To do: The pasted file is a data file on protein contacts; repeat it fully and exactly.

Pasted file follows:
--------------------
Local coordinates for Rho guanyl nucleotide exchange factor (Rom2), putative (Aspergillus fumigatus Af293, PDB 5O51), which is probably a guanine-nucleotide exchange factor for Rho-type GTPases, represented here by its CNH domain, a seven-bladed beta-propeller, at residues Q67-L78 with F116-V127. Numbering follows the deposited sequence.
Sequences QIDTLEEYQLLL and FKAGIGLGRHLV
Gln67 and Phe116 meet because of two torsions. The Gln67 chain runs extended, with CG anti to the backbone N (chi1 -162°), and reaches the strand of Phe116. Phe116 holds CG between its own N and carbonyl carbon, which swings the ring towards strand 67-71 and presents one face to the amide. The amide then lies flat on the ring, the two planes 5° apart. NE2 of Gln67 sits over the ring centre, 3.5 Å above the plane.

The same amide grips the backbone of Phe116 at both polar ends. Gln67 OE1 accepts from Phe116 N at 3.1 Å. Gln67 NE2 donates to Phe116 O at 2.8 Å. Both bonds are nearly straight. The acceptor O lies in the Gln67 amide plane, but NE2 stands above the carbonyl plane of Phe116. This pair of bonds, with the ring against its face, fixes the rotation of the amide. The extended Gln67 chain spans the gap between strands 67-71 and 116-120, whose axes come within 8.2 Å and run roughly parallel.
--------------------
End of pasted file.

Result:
Local coordinates for Rho guanyl nucleotide exchange factor (Rom2), putative (Aspergillus fumigatus Af293, PDB 5O51), which is probably a guanine-nucleotide exchange factor for Rho-type GTPases, represented here by its CNH domain, a seven-bladed beta-propeller, at residues Q67-L78 with F116-V127. Numbering follows the deposited sequence.
Sequences QIDTLEEYQLLL and FKAGIGLGRHLV
Gln67 and Phe116 meet because of two torsions. The Gln67 chain runs extended, with CG anti to the backbone N (chi1 -162°), and reaches the strand of Phe116. Phe116 holds CG between its own N and carbonyl carbon, which swings the ring towards strand 67-71 and presents one face to the amide. The amide then lies flat on the ring, the two planes 5° apart. NE2 of Gln67 sits over the ring centre, 3.5 Å above the plane.

The same amide grips the backbone of Phe116 at both polar ends. Gln67 OE1 accepts from Phe116 N at 3.1 Å. Gln67 NE2 donates to Phe116 O at 2.8 Å. Both bonds are nearly straight. The acceptor O lies in the Gln67 amide plane, but NE2 stands above the carbonyl plane of Phe116. This pair of bonds, with the ring against its face, fixes the rotation of the amide. The extended Gln67 chain spans the gap between strands 67-71 and 116-120, whose axes come within 8.2 Å and run roughly parallel.